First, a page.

If you’re a meat-eater anywhere near Toronto, you’ve likely heard of Peter Sanagan. He champions high-quality, local meat at his butcher shops in Kensington Market and Little India, and he’s had an undisputable impact on the city’s food scene.
Peter is also doing his part to make Sanagan’s Meat Locker a sustainable choice for consumers. Both locations are bullfrogpowered with green electricity and green natural gas, he works closely with farmers who practice ecologically sound agriculture, and the team is working to reduce energy consumption and waste.
“No matter what size of business it is, I believe we still have a responsibility to our community and customers to approach any decisions with sustainability in mind,” Peter told Bullfrog.
Sustainability at Sanagan’s
Sanagan’s recently changed all of their fluorescent tube lights to LED panels. They also eliminated a large fridge with a remote compressor, upgrading to a more energy efficient, smaller case that suits their needs better. These changes will reduce their electricity usage considerably , saving the business money and shrinking their carbon footprint.
Peter’s team started taking sustainability planning seriously about five years ago. Since then, they’ve reduced their single-use plastics, lowered their energy usage, and continued to plan for a more sustainable model. “The most challenging piece of doing this is finding all the accurate information and products,” Peter said. “There are unfortunately not a ton of resources for small businesses.”
Peter recommends reaching out to other small business owners to help crowdsource sustainability tips. “If I liked the compostable container a restaurant used, I would ask them where they purchased it, and follow through with that lead. It’s all about finding the time to research, ask questions, and get in touch with the right people,” he said.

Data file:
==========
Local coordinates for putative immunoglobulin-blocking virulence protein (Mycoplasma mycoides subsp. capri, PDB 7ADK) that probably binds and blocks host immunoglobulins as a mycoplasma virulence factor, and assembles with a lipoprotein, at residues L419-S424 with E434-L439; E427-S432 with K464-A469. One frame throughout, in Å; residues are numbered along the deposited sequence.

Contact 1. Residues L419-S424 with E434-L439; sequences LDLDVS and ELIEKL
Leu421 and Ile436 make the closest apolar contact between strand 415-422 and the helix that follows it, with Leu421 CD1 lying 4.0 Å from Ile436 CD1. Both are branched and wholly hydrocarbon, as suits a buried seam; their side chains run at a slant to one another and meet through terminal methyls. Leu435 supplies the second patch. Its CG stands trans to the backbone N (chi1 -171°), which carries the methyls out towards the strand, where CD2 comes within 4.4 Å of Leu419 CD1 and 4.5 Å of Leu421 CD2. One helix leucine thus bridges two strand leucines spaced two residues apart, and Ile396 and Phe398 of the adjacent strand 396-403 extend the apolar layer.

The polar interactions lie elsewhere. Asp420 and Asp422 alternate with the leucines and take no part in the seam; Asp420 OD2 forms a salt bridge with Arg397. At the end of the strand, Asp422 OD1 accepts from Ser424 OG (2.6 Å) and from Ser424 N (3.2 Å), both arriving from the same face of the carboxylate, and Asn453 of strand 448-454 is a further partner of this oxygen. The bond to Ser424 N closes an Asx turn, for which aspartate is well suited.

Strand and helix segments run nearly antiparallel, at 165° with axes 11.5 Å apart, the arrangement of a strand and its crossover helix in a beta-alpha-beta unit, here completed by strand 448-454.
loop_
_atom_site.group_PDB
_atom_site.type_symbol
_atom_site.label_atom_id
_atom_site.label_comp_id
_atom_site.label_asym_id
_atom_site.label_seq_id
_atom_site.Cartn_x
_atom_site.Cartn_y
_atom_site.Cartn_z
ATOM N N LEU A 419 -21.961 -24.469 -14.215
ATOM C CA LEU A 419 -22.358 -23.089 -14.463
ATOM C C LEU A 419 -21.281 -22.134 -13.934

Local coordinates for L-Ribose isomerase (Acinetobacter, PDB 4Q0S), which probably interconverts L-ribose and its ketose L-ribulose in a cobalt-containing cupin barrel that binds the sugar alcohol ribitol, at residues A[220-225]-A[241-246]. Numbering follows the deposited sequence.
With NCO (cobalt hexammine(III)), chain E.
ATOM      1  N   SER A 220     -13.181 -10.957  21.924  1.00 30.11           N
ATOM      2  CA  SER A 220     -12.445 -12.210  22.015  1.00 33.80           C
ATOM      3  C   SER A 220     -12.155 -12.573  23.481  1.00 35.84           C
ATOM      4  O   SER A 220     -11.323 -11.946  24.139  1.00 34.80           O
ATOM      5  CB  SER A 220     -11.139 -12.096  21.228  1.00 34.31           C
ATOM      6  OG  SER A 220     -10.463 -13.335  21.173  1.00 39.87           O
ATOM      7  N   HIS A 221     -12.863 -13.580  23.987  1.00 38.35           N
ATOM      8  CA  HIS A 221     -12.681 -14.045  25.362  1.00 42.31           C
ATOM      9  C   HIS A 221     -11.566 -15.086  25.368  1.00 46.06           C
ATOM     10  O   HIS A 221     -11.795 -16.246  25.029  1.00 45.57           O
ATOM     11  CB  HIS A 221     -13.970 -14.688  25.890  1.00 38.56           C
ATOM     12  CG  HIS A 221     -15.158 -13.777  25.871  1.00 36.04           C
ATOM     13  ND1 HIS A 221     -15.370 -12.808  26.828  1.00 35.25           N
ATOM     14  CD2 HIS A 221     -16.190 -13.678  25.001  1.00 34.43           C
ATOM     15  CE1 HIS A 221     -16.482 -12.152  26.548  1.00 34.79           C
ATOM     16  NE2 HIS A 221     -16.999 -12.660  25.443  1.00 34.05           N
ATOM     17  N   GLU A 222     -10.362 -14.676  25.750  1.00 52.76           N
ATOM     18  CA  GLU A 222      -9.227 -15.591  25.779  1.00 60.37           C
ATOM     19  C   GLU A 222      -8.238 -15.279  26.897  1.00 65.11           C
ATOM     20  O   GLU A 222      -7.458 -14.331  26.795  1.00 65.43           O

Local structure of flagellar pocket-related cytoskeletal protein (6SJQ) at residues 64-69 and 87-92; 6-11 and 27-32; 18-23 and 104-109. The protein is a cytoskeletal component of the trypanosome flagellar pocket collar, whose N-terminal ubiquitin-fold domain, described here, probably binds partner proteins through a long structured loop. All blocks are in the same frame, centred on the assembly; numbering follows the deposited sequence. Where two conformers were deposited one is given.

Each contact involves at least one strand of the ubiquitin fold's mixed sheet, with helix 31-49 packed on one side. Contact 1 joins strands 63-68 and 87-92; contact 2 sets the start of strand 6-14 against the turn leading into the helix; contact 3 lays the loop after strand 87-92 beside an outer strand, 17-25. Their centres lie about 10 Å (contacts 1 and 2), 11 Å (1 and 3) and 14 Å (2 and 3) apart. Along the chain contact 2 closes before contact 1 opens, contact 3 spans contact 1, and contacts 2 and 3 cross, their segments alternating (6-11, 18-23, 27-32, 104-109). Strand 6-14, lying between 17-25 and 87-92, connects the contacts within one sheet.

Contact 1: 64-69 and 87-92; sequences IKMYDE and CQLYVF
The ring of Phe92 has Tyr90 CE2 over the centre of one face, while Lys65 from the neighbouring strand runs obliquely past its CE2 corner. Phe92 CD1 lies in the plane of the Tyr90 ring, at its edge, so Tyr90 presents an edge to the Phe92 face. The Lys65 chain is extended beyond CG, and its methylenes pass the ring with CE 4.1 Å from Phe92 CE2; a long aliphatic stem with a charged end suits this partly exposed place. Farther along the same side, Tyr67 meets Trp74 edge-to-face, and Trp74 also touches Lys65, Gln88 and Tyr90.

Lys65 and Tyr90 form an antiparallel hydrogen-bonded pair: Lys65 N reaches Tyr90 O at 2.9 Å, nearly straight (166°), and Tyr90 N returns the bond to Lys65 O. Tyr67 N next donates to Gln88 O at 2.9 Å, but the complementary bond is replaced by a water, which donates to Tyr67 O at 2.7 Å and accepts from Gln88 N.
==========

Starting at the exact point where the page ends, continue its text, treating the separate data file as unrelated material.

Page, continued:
What’s on the outside counts
The COVID-19 pandemic has made it difficult to reduce single-use products, but Peter isn’t giving up.
The biggest thing for them right now is finding packaging suitable for e-commerce deliveries: they need a solution that will keep the product cooler for longer and is either fully recyclable or made entirely out of post-consumer materials. They plan to implement their new packaging in the next couple of months.
“Finding sustainable packaging is difficult,” Peter admitted. “There aren’t as many players as one would think, and the information isn’t easily found for small companies like mine.” Hopefully, as more businesses like Sanagan’s increase the demand for sustainable packaging options, suppliers will rise to meet those needs.
Peter noted that his sustainability initiatives are popular with customers and staff alike. “As a small business, we’re all about serving our community,” he added. “It’s important that we continue to look for ways to improve our carbon footprint in sync with what our customers are doing in their own lives.”